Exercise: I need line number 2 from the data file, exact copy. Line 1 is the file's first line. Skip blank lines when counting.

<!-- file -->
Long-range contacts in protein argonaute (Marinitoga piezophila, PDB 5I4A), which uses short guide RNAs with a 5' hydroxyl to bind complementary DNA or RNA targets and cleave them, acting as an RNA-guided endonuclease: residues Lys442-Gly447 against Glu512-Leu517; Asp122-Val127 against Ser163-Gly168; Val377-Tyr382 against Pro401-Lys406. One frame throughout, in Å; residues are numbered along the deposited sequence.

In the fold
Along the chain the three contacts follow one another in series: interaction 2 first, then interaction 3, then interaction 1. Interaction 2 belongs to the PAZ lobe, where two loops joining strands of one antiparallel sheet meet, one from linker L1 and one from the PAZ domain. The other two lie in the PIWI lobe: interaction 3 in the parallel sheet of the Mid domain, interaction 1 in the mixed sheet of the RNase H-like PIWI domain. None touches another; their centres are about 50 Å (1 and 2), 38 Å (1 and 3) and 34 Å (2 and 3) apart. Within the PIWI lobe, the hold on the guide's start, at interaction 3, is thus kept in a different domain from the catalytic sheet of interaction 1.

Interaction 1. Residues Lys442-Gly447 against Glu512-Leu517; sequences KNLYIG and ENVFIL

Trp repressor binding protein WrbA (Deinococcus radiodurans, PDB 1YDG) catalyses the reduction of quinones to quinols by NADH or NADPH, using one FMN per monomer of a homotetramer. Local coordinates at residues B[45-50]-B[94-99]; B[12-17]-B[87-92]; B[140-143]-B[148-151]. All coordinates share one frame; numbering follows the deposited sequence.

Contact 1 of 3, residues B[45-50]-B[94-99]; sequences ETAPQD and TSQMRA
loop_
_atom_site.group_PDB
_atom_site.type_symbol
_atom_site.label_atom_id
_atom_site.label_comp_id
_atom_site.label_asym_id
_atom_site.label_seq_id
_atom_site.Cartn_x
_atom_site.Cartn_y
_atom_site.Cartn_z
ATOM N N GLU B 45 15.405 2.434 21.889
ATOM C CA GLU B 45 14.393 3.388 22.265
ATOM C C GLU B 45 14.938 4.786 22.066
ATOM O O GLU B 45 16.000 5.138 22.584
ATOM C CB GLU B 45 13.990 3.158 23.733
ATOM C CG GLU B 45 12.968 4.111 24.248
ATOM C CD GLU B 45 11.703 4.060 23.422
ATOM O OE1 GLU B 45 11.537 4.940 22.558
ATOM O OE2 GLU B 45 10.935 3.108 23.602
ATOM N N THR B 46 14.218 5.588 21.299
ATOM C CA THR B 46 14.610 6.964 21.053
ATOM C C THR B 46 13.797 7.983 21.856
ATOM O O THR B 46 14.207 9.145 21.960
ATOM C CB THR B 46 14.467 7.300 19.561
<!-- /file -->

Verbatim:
In the fold